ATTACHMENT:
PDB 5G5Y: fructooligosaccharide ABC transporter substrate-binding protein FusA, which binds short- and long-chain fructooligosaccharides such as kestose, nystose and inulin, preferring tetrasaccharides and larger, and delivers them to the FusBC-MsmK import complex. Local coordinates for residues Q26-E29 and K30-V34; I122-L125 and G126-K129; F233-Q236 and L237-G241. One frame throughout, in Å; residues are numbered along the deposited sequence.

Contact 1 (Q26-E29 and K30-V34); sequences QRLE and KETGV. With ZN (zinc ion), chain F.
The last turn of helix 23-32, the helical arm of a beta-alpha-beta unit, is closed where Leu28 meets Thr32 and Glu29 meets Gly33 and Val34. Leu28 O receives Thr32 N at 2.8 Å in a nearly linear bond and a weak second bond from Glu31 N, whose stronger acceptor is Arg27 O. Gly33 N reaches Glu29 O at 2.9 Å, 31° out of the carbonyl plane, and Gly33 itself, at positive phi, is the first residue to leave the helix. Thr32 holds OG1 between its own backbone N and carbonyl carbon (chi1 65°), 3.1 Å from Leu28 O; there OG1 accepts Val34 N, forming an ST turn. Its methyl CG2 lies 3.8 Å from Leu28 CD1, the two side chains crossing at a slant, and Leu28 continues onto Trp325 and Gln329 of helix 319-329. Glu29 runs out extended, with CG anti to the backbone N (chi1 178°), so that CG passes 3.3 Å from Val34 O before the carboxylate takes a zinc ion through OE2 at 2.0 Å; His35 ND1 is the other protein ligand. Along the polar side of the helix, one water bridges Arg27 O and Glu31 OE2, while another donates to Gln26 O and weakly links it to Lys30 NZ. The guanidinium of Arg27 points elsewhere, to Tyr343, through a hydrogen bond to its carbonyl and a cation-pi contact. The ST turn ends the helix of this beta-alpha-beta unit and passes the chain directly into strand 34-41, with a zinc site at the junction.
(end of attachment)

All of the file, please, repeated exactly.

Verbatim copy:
PDB 5G5Y: fructooligosaccharide ABC transporter substrate-binding protein FusA, which binds short- and long-chain fructooligosaccharides such as kestose, nystose and inulin, preferring tetrasaccharides and larger, and delivers them to the FusBC-MsmK import complex. Local coordinates for residues Q26-E29 and K30-V34; I122-L125 and G126-K129; F233-Q236 and L237-G241. One frame throughout, in Å; residues are numbered along the deposited sequence.

Contact 1 (Q26-E29 and K30-V34); sequences QRLE and KETGV. With ZN (zinc ion), chain F.
The last turn of helix 23-32, the helical arm of a beta-alpha-beta unit, is closed where Leu28 meets Thr32 and Glu29 meets Gly33 and Val34. Leu28 O receives Thr32 N at 2.8 Å in a nearly linear bond and a weak second bond from Glu31 N, whose stronger acceptor is Arg27 O. Gly33 N reaches Glu29 O at 2.9 Å, 31° out of the carbonyl plane, and Gly33 itself, at positive phi, is the first residue to leave the helix. Thr32 holds OG1 between its own backbone N and carbonyl carbon (chi1 65°), 3.1 Å from Leu28 O; there OG1 accepts Val34 N, forming an ST turn. Its methyl CG2 lies 3.8 Å from Leu28 CD1, the two side chains crossing at a slant, and Leu28 continues onto Trp325 and Gln329 of helix 319-329. Glu29 runs out extended, with CG anti to the backbone N (chi1 178°), so that CG passes 3.3 Å from Val34 O before the carboxylate takes a zinc ion through OE2 at 2.0 Å; His35 ND1 is the other protein ligand. Along the polar side of the helix, one water bridges Arg27 O and Glu31 OE2, while another donates to Gln26 O and weakly links it to Lys30 NZ. The guanidinium of Arg27 points elsewhere, to Tyr343, through a hydrogen bond to its carbonyl and a cation-pi contact. The ST turn ends the helix of this beta-alpha-beta unit and passes the chain directly into strand 34-41, with a zinc site at the junction.